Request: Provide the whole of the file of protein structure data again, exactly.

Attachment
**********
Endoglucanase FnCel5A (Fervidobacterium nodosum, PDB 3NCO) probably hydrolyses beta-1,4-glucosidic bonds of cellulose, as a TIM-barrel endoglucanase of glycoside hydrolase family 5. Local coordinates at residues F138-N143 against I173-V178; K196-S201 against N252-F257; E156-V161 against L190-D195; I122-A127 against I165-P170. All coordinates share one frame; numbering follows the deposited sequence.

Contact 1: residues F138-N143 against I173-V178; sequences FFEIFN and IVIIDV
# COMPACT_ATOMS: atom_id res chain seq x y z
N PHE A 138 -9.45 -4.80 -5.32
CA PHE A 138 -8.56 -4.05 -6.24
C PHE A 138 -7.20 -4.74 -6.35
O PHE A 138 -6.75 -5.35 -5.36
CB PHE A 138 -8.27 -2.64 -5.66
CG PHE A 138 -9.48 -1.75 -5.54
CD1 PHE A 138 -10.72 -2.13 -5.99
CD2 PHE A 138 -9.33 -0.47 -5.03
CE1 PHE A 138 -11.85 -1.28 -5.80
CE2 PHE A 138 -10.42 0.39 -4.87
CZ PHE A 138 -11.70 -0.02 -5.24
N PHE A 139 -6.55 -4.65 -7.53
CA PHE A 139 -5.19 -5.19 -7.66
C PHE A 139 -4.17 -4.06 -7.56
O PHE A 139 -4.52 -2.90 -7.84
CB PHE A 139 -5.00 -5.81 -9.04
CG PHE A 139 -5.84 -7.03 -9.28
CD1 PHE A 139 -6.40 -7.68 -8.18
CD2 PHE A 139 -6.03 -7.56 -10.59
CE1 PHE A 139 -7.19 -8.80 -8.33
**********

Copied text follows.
Endoglucanase FnCel5A (Fervidobacterium nodosum, PDB 3NCO) probably hydrolyses beta-1,4-glucosidic bonds of cellulose, as a TIM-barrel endoglucanase of glycoside hydrolase family 5. Local coordinates at residues F138-N143 against I173-V178; K196-S201 against N252-F257; E156-V161 against L190-D195; I122-A127 against I165-P170. All coordinates share one frame; numbering follows the deposited sequence.

Contact 1: residues F138-N143 against I173-V178; sequences FFEIFN and IVIIDV
# COMPACT_ATOMS: atom_id res chain seq x y z
N PHE A 138 -9.45 -4.80 -5.32
CA PHE A 138 -8.56 -4.05 -6.24
C PHE A 138 -7.20 -4.74 -6.35
O PHE A 138 -6.75 -5.35 -5.36
CB PHE A 138 -8.27 -2.64 -5.66
CG PHE A 138 -9.48 -1.75 -5.54
CD1 PHE A 138 -10.72 -2.13 -5.99
CD2 PHE A 138 -9.33 -0.47 -5.03
CE1 PHE A 138 -11.85 -1.28 -5.80
CE2 PHE A 138 -10.42 0.39 -4.87
CZ PHE A 138 -11.70 -0.02 -5.24
N PHE A 139 -6.55 -4.65 -7.53
CA PHE A 139 -5.19 -5.19 -7.66
C PHE A 139 -4.17 -4.06 -7.56
O PHE A 139 -4.52 -2.90 -7.84
CB PHE A 139 -5.00 -5.81 -9.04
CG PHE A 139 -5.84 -7.03 -9.28
CD1 PHE A 139 -6.40 -7.68 -8.18
CD2 PHE A 139 -6.03 -7.56 -10.59
CE1 PHE A 139 -7.19 -8.80 -8.33